Researchers have come up with two types of cannabinoid receptors:
- CB1 receptors, found in the organs, nervous system, connective tissues, glands, and gonads
- CB2 receptors, present in the immune system.
However, there is a possibility for more types of cannabinoid receptors as scientists still have not fully analyzed their role in the body, in fact they have only scratched the surface.
In the past it was believed that only THC and a few other phytocannabinoids could have an impact on these receptors. Thanks to the new research there are other plants and foods that can affect the endocannabinoid system. It was revealed that cannabimimetics, the compounds that mimic cannabinoids, can have the same effect.
The cannabimimetic compounds of these plants and super foods do not share the same biological structure as cannabinoids, but the provided effects are similar. These plants and foods are beneficial for the body as they nourish the biological system known as endocannabinoid. This system is comprised of neurotransmitters that bind to cannabinoid receptors in the brain and other areas of the central and peripheral nervous systems.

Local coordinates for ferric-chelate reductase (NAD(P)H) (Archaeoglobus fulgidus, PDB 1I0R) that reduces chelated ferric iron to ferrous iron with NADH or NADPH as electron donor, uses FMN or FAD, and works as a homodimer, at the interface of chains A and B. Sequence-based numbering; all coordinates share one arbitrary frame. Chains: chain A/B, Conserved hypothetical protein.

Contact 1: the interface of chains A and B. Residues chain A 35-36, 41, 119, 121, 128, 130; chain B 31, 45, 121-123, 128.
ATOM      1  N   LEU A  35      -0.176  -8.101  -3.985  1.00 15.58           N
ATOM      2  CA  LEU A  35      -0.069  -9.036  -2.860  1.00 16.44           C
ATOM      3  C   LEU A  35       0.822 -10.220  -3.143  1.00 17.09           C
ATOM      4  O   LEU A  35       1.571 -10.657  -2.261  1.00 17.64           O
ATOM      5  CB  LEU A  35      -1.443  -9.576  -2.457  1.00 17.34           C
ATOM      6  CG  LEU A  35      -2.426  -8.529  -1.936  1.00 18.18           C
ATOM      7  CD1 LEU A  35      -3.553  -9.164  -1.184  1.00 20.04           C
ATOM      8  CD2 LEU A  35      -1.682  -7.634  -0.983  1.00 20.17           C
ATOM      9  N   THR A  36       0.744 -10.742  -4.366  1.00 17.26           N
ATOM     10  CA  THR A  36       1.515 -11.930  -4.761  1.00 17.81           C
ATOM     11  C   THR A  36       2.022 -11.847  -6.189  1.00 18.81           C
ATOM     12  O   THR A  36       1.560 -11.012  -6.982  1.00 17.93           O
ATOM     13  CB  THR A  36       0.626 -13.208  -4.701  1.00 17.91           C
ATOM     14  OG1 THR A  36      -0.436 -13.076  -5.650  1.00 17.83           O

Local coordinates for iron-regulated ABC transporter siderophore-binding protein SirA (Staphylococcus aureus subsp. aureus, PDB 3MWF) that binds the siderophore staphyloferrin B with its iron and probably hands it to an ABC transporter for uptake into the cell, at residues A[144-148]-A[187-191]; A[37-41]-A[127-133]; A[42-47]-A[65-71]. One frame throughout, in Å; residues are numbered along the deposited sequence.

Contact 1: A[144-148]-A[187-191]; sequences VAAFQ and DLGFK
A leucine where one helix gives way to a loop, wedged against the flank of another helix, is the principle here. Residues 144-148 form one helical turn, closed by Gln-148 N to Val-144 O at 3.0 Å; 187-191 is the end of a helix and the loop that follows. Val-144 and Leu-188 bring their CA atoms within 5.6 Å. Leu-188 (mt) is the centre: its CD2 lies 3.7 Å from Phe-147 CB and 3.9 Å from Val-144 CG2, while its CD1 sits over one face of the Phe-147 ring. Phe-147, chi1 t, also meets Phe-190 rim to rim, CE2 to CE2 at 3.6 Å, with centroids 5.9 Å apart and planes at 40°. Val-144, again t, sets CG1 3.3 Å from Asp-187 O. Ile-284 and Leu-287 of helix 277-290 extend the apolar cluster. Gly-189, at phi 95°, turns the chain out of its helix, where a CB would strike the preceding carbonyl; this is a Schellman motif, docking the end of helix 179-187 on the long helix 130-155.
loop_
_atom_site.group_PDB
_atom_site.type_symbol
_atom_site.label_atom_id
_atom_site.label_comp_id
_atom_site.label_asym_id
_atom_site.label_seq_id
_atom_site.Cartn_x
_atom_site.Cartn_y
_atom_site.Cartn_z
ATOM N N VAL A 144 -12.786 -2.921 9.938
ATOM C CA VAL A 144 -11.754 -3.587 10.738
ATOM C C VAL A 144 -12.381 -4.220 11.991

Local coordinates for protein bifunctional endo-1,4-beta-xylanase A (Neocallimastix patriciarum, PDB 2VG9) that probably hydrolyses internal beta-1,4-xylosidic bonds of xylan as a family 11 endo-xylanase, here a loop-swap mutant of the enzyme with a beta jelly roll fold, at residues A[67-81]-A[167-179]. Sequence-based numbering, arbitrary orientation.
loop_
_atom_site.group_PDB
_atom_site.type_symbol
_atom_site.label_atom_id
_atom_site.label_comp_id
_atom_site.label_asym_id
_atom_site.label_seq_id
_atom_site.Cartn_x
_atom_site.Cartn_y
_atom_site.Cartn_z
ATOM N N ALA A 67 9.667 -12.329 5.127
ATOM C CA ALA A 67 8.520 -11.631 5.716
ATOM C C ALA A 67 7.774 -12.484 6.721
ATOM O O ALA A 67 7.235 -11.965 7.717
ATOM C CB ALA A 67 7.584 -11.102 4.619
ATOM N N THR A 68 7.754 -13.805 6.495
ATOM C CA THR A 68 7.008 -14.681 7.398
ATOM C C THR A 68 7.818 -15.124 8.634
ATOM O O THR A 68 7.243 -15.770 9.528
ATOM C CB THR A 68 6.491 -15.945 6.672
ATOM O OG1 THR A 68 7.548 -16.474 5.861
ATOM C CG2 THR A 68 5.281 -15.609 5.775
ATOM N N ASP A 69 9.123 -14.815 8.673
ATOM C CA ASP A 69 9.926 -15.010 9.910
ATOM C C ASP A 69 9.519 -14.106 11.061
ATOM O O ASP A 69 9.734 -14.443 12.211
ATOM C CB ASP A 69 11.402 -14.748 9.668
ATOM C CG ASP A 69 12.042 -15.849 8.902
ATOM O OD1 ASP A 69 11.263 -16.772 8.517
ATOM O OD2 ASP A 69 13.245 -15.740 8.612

Here are the herbs and super foods that reveal such effect:
10 Herbs that Mimic Cannabinoids
1. Lavender, Cinnamon, Rosemary, Black Pepper, Ylang Ylang, and Cloves Essential Oils
The essential oils contain terpenes, aroma molecules that stimulate the CB2, a cannabinoid receptor mostly present in the immune system. The rosemary, lavender, black pepper, clove, and cinnamon essential oils have in their content a sesquiterpenoid known as beta-caryophyllene (βCP). This compound selectively binds to the CB2 receptor becoming a functional CB2 agonist, in other words it induces a physiological response.
Cannabis is made of βCP, but also other essential oils of numerous spice and plant foods have it as a common constituent. Hence, we can state that the essential oils have in their content βCP that shows natural cannabimimetic effects.